Air transport and airmail breathed life into the isolated settlements that constituted the Canadian outback. With the mail might come a word of comfort, a message from the folks at home. "My missionaries are very isolated," wrote one Oblate Father in 1932 to the Postmaster General, "the mail brought great comfort to them especially at the approach of Christmas and New Year's." Father Saindon was concerned about the need for a continued postal link to his priests working the Moosonee-Great Whale and the Moosonee-Winisk coasts of James Bay. His request ended up in the airmail file of the Post Office Department, and Austin Airways was eventually awarded a contract for the region in 1944. The airplane was everything to the people of the Canadian North. It flew in dogs, dynamite, mining equipment and food; it brought in what was known as "giggle soup," laughing water, cough medicine, fire-water — in a word, booze; and it delivered the newspaper and that faithful fellow traveller of Canadian mail, the mail-order catalogue. In 1935, one Manitoba postal official was moved to complain:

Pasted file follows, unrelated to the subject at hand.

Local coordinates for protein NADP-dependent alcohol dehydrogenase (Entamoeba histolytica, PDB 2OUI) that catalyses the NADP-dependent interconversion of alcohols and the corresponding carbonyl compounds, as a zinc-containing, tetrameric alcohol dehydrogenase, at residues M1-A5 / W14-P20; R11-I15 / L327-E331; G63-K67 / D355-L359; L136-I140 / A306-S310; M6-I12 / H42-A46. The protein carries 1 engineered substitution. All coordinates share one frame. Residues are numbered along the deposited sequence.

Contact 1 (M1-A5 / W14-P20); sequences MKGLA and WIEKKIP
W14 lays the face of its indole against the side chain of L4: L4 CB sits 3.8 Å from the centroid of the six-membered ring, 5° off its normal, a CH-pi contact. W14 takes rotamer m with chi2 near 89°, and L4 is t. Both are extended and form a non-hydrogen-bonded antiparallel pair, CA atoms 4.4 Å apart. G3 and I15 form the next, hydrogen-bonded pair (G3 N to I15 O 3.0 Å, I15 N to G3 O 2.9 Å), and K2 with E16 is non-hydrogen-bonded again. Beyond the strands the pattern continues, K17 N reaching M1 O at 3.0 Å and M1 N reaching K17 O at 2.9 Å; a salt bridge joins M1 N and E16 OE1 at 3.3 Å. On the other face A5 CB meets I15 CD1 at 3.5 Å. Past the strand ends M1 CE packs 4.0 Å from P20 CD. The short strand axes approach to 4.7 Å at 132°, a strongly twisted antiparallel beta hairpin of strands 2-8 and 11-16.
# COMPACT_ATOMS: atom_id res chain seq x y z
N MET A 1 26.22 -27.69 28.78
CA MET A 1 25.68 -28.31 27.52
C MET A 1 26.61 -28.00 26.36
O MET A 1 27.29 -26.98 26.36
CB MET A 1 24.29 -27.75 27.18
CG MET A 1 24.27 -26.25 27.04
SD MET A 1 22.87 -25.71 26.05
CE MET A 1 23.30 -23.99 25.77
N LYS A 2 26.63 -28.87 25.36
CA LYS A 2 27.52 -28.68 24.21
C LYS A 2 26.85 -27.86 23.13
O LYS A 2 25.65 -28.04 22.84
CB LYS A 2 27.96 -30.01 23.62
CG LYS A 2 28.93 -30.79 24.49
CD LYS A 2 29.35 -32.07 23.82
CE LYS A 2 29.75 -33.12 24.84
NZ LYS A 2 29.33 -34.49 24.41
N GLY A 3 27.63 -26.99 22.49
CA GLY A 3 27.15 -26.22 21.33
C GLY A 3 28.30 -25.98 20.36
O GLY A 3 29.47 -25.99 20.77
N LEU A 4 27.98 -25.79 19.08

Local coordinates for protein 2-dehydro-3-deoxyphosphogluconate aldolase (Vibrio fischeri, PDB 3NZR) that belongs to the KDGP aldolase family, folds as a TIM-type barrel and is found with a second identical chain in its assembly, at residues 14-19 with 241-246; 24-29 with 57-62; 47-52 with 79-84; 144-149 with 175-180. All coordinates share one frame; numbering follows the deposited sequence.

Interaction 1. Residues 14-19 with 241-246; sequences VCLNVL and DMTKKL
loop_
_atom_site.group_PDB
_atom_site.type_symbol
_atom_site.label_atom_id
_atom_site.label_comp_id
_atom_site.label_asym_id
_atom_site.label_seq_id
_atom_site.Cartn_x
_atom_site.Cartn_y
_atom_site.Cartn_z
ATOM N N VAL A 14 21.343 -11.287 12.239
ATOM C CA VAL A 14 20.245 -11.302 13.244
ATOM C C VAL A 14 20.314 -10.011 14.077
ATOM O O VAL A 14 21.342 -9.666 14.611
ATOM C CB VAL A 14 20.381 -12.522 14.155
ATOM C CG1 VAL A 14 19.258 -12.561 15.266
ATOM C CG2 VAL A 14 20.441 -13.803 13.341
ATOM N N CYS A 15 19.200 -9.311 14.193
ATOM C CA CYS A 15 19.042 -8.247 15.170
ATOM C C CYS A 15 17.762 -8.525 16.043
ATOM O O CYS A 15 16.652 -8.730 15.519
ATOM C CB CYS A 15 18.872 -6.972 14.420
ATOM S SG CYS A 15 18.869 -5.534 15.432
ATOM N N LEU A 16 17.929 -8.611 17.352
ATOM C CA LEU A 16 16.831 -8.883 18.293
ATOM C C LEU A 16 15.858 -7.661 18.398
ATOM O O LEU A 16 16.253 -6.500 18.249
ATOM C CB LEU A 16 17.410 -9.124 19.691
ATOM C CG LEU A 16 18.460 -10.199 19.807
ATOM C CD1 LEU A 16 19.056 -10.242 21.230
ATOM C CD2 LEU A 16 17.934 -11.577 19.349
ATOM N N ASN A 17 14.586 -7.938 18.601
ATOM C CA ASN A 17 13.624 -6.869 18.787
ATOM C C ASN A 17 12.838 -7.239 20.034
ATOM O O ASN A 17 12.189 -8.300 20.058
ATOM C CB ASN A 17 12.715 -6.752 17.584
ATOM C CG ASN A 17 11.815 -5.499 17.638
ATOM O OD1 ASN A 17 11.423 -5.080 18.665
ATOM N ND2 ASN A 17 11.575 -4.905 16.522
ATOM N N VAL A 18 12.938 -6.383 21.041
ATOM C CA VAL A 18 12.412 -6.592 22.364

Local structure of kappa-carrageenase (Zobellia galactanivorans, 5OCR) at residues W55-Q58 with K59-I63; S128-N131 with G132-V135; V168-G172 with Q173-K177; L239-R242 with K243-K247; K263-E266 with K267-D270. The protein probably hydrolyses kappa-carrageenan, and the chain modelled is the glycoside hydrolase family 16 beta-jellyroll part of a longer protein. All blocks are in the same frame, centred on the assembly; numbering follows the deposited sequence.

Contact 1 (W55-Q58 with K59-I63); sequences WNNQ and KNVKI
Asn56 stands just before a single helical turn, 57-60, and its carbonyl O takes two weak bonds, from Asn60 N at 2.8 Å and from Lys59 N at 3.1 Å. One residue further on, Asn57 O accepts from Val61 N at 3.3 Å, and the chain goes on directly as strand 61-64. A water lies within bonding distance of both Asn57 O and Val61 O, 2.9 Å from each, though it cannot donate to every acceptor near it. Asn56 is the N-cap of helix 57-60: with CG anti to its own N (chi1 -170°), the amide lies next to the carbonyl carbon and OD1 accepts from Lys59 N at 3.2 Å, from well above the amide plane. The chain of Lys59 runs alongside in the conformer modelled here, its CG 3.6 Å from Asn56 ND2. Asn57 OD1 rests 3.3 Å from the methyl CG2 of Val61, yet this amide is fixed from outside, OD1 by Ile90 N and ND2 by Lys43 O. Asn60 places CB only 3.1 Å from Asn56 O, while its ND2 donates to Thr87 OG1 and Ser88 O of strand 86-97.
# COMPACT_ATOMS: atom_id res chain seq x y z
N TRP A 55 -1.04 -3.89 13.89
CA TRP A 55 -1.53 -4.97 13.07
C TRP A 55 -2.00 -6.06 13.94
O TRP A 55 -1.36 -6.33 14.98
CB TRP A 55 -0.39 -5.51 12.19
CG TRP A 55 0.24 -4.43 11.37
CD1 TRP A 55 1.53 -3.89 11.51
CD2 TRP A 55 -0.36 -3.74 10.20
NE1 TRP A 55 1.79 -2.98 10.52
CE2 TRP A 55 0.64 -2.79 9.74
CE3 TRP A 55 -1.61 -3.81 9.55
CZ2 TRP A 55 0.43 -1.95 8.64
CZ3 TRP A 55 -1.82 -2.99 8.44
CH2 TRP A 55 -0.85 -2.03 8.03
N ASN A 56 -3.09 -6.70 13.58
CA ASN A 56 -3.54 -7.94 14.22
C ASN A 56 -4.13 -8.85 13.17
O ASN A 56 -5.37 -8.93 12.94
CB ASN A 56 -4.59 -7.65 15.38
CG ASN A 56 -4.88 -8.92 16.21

The mail order houses have derived so much business in Winnipeg since the establishment of these airmail routes to the Northern Mining areas . . . that they have decided to circularize all customers and supply them with the latest catalogue, and one firm on Saturday last gave us over half a ton of catalogue mail alone for which they paid fifteen cents a pound and we are now facing the problem of transporting it all into the various sections without delay.
The bush pilot was always a welcome visitor, by virtue of the variety of items he brought with him. But news was obviously what the people expected and hoped for most. In the course of one long summer day's work in 1938, the pilot and mechanic on the Yellowknife-Gordon Lake run in the Northwest Territories had brought all manner of mail and groceries to 10 or more different camps, and were returning with requests for cigarettes, radio antennae, boots that fit and news. Despite their efforts, one man refused to pose for a photograph alongside members of the expedition because he had yet to receive a letter.